It’s a culmination of our community assets (e.g. abandoned lots, dedicated people, Bottoms Up Community Garden, etc. ) and a scalable model that has led us to the west coast expansion of Fleet Farming. Here in West Oakland, we find ourselves at the epicenter of a community that cannot easily access fresh, organic, nor local produce. With that being said, we have the potential to change the status quo and address our problems with proven solutions; one of them being Fleet Farming. This past weekend, we commissioned our first farmlette.
I must admit, the Fleet Farming Toolkit has provided us with the much needed acumen to successfully kickstart the program. Insight into community organizing, growing, processing, distributing and selling has empowered us to have the foresight for sustaining our growth. With that being said, a challenge we’ve faced here in West Oakland is the soil contamination levels due to heavy manufacturing here in the mid-1900’s. If we replicate the Orlando model of solarizing and tilling into the existing soil, high levels of trace metals could potentially bioaccumulate into the food! Yuck.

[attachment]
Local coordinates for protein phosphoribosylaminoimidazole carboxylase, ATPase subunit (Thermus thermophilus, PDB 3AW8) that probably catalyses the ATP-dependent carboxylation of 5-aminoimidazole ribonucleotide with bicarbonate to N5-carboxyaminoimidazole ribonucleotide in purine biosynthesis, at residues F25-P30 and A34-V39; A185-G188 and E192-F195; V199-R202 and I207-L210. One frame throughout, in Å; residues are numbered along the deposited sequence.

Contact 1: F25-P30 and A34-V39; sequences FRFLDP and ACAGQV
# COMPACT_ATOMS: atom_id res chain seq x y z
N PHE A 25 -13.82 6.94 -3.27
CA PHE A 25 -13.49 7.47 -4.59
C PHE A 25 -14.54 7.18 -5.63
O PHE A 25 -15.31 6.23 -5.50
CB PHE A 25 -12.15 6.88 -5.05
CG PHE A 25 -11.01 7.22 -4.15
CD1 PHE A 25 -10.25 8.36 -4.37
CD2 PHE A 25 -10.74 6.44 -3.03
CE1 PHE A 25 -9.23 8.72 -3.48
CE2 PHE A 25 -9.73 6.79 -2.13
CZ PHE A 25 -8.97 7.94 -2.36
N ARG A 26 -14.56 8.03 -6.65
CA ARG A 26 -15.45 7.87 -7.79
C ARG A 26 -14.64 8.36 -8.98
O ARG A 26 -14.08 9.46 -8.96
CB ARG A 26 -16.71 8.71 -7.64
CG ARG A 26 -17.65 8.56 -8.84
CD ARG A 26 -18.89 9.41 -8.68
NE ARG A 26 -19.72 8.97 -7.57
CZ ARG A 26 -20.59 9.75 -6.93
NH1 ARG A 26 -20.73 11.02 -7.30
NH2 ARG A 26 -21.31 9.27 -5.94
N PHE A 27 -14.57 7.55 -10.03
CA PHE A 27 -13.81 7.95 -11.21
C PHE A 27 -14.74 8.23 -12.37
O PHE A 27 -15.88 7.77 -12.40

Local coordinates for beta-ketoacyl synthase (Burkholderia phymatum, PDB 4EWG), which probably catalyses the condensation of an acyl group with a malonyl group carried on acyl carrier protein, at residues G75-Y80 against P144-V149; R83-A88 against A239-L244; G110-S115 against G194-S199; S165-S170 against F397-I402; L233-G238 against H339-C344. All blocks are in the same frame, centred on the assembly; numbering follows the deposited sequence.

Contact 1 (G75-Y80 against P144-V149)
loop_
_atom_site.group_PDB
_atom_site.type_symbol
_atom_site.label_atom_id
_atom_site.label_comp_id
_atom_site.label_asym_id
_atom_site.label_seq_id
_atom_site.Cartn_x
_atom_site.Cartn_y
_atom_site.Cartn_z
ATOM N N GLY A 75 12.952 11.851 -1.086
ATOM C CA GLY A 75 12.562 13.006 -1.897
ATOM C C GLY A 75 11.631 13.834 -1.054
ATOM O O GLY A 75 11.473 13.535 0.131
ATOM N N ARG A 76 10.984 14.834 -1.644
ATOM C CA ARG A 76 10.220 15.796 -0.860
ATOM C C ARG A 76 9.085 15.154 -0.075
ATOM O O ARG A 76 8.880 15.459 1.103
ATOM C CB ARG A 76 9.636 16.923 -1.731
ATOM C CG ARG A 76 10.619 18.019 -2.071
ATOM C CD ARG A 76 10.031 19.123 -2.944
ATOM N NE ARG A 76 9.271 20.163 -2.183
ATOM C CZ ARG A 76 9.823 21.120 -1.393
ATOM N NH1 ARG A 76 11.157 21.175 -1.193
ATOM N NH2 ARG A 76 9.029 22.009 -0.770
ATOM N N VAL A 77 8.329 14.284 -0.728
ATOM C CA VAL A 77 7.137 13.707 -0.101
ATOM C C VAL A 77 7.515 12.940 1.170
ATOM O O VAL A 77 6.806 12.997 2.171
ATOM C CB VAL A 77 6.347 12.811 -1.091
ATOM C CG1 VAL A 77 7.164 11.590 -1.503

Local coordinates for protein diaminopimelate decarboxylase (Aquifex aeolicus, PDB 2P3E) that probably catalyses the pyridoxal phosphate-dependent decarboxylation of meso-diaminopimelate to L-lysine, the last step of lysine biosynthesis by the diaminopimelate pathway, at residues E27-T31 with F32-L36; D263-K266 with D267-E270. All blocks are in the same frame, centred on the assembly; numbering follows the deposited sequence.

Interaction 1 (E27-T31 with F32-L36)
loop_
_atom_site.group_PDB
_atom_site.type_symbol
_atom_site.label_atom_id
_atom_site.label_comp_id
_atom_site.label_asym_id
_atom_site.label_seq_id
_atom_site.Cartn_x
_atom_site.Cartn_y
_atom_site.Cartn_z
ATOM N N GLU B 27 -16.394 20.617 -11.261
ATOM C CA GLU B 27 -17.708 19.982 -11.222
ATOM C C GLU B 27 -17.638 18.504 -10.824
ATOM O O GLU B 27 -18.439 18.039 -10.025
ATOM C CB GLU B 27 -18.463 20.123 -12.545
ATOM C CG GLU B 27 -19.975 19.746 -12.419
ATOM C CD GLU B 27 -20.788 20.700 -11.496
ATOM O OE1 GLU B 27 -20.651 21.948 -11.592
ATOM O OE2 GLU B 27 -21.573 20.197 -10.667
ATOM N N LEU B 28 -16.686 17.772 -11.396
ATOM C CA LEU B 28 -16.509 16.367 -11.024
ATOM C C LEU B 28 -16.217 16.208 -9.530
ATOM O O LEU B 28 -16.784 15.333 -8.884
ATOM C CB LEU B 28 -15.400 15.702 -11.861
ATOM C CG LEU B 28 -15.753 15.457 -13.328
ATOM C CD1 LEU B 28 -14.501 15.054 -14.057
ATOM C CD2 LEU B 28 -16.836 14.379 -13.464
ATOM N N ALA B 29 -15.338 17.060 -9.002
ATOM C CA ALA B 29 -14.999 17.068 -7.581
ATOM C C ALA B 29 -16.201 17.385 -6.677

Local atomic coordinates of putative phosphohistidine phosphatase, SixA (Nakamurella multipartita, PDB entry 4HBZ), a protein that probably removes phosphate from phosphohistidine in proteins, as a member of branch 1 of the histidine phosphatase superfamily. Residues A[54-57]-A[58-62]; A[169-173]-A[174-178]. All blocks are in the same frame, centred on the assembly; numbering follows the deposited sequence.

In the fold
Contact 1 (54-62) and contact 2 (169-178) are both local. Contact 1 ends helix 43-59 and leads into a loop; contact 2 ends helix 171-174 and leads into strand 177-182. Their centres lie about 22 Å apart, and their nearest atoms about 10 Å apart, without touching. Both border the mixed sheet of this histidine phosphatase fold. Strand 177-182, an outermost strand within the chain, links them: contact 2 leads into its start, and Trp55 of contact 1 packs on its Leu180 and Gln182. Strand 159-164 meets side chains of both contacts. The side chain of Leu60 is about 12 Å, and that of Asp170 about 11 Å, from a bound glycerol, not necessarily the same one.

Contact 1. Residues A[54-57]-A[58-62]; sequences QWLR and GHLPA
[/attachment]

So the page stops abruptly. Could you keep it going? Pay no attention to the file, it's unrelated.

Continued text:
As a result, we’ve partnered with a local tree cutting company, who typically has to pay to dump their woodchips, and offered our sites for free so they may dump heaps of wood chips; thus creating a 12″ base above the existing surface. This ensures that roots do not reach the existing soil and our food is grown properly. Once that infrastructure is in place, we build above ground rows using a nutrient dense soil, organic sawdust from a local lumber yard and compost blend from wine country (1 hour north). Tip: the extra saw dust assists us with moisture retention in our drought-stricken local. Next, we installed the microdrip irrigation system (automated for dusk/dawn watering with a timer) and sowed seeds. Will check back with you in a month or two to show the progress!